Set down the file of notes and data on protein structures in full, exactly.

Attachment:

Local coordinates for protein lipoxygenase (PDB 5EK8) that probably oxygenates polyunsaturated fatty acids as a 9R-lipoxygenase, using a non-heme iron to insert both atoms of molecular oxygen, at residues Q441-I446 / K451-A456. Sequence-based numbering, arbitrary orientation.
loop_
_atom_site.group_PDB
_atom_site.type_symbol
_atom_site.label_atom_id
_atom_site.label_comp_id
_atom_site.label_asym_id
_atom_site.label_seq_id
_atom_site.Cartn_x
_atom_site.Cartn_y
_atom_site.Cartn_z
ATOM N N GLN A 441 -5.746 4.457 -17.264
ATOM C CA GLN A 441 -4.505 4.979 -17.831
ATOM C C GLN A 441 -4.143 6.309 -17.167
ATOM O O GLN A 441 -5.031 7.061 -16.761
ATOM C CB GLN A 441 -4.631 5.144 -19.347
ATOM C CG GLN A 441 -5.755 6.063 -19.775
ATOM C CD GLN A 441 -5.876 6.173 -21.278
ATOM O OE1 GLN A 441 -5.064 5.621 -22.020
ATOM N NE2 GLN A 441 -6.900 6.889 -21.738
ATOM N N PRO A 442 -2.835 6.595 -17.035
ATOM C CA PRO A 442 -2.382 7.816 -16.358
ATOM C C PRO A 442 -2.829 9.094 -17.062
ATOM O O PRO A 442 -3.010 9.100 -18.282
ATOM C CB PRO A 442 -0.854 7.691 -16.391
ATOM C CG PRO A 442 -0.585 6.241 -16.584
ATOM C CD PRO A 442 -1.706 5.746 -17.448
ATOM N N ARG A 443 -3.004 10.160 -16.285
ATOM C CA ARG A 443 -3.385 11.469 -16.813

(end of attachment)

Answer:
Local coordinates for protein lipoxygenase (PDB 5EK8) that probably oxygenates polyunsaturated fatty acids as a 9R-lipoxygenase, using a non-heme iron to insert both atoms of molecular oxygen, at residues Q441-I446 / K451-A456. Sequence-based numbering, arbitrary orientation.
loop_
_atom_site.group_PDB
_atom_site.type_symbol
_atom_site.label_atom_id
_atom_site.label_comp_id
_atom_site.label_asym_id
_atom_site.label_seq_id
_atom_site.Cartn_x
_atom_site.Cartn_y
_atom_site.Cartn_z
ATOM N N GLN A 441 -5.746 4.457 -17.264
ATOM C CA GLN A 441 -4.505 4.979 -17.831
ATOM C C GLN A 441 -4.143 6.309 -17.167
ATOM O O GLN A 441 -5.031 7.061 -16.761
ATOM C CB GLN A 441 -4.631 5.144 -19.347
ATOM C CG GLN A 441 -5.755 6.063 -19.775
ATOM C CD GLN A 441 -5.876 6.173 -21.278
ATOM O OE1 GLN A 441 -5.064 5.621 -22.020
ATOM N NE2 GLN A 441 -6.900 6.889 -21.738
ATOM N N PRO A 442 -2.835 6.595 -17.035
ATOM C CA PRO A 442 -2.382 7.816 -16.358
ATOM C C PRO A 442 -2.829 9.094 -17.062
ATOM O O PRO A 442 -3.010 9.100 -18.282
ATOM C CB PRO A 442 -0.854 7.691 -16.391
ATOM C CG PRO A 442 -0.585 6.241 -16.584
ATOM C CD PRO A 442 -1.706 5.746 -17.448
ATOM N N ARG A 443 -3.004 10.160 -16.285
ATOM C CA ARG A 443 -3.385 11.469 -16.813